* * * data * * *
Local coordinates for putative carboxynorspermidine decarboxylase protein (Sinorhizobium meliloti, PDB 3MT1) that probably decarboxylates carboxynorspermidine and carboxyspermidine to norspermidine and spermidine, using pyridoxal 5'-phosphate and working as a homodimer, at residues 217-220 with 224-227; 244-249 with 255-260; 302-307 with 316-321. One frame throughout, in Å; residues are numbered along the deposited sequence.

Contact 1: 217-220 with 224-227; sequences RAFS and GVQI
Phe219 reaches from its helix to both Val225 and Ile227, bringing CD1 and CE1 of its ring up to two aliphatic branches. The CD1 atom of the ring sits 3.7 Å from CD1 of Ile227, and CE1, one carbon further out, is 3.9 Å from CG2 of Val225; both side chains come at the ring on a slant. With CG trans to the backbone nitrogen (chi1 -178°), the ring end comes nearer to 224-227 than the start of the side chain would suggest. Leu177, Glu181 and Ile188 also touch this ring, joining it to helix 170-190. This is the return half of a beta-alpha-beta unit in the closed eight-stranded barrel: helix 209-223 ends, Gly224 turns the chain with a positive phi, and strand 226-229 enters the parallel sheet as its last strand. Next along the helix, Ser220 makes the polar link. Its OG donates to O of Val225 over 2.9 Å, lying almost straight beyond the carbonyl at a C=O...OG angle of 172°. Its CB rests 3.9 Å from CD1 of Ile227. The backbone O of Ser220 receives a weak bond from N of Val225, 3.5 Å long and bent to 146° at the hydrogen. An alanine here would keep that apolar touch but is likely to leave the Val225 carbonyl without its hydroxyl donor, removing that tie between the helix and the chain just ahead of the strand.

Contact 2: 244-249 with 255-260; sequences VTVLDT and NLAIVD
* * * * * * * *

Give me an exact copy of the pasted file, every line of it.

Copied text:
Local coordinates for putative carboxynorspermidine decarboxylase protein (Sinorhizobium meliloti, PDB 3MT1) that probably decarboxylates carboxynorspermidine and carboxyspermidine to norspermidine and spermidine, using pyridoxal 5'-phosphate and working as a homodimer, at residues 217-220 with 224-227; 244-249 with 255-260; 302-307 with 316-321. One frame throughout, in Å; residues are numbered along the deposited sequence.

Contact 1: 217-220 with 224-227; sequences RAFS and GVQI
Phe219 reaches from its helix to both Val225 and Ile227, bringing CD1 and CE1 of its ring up to two aliphatic branches. The CD1 atom of the ring sits 3.7 Å from CD1 of Ile227, and CE1, one carbon further out, is 3.9 Å from CG2 of Val225; both side chains come at the ring on a slant. With CG trans to the backbone nitrogen (chi1 -178°), the ring end comes nearer to 224-227 than the start of the side chain would suggest. Leu177, Glu181 and Ile188 also touch this ring, joining it to helix 170-190. This is the return half of a beta-alpha-beta unit in the closed eight-stranded barrel: helix 209-223 ends, Gly224 turns the chain with a positive phi, and strand 226-229 enters the parallel sheet as its last strand. Next along the helix, Ser220 makes the polar link. Its OG donates to O of Val225 over 2.9 Å, lying almost straight beyond the carbonyl at a C=O...OG angle of 172°. Its CB rests 3.9 Å from CD1 of Ile227. The backbone O of Ser220 receives a weak bond from N of Val225, 3.5 Å long and bent to 146° at the hydrogen. An alanine here would keep that apolar touch but is likely to leave the Val225 carbonyl without its hydroxyl donor, removing that tie between the helix and the chain just ahead of the strand.

Contact 2: 244-249 with 255-260; sequences VTVLDT and NLAIVD